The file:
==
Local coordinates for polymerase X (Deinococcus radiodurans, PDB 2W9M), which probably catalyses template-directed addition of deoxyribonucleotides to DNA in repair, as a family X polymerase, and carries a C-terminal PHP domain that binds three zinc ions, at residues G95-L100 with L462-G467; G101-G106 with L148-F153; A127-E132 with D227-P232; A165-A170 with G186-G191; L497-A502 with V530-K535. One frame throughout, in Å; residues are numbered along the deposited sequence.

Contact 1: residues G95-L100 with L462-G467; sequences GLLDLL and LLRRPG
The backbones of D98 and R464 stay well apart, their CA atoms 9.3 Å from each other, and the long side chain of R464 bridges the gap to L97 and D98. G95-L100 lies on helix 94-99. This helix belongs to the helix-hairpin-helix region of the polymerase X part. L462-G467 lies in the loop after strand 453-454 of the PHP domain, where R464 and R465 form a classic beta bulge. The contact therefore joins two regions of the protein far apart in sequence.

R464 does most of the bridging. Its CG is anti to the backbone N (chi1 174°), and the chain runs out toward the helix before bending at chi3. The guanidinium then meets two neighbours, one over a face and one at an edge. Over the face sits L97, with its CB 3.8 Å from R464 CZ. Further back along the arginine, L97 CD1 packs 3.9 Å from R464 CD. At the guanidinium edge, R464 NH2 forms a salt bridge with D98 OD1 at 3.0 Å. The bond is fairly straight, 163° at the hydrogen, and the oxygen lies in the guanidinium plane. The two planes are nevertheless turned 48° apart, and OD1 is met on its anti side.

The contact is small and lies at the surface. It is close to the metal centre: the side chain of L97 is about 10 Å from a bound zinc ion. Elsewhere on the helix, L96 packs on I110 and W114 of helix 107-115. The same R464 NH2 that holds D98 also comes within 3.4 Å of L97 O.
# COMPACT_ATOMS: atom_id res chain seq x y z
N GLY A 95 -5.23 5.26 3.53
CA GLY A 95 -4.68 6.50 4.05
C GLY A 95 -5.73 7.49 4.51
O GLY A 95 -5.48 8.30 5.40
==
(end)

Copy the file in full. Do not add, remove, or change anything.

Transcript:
Local coordinates for polymerase X (Deinococcus radiodurans, PDB 2W9M), which probably catalyses template-directed addition of deoxyribonucleotides to DNA in repair, as a family X polymerase, and carries a C-terminal PHP domain that binds three zinc ions, at residues G95-L100 with L462-G467; G101-G106 with L148-F153; A127-E132 with D227-P232; A165-A170 with G186-G191; L497-A502 with V530-K535. One frame throughout, in Å; residues are numbered along the deposited sequence.

Contact 1: residues G95-L100 with L462-G467; sequences GLLDLL and LLRRPG
The backbones of D98 and R464 stay well apart, their CA atoms 9.3 Å from each other, and the long side chain of R464 bridges the gap to L97 and D98. G95-L100 lies on helix 94-99. This helix belongs to the helix-hairpin-helix region of the polymerase X part. L462-G467 lies in the loop after strand 453-454 of the PHP domain, where R464 and R465 form a classic beta bulge. The contact therefore joins two regions of the protein far apart in sequence.

R464 does most of the bridging. Its CG is anti to the backbone N (chi1 174°), and the chain runs out toward the helix before bending at chi3. The guanidinium then meets two neighbours, one over a face and one at an edge. Over the face sits L97, with its CB 3.8 Å from R464 CZ. Further back along the arginine, L97 CD1 packs 3.9 Å from R464 CD. At the guanidinium edge, R464 NH2 forms a salt bridge with D98 OD1 at 3.0 Å. The bond is fairly straight, 163° at the hydrogen, and the oxygen lies in the guanidinium plane. The two planes are nevertheless turned 48° apart, and OD1 is met on its anti side.

The contact is small and lies at the surface. It is close to the metal centre: the side chain of L97 is about 10 Å from a bound zinc ion. Elsewhere on the helix, L96 packs on I110 and W114 of helix 107-115. The same R464 NH2 that holds D98 also comes within 3.4 Å of L97 O.
# COMPACT_ATOMS: atom_id res chain seq x y z
N GLY A 95 -5.23 5.26 3.53
CA GLY A 95 -4.68 6.50 4.05
C GLY A 95 -5.73 7.49 4.51
O GLY A 95 -5.48 8.30 5.40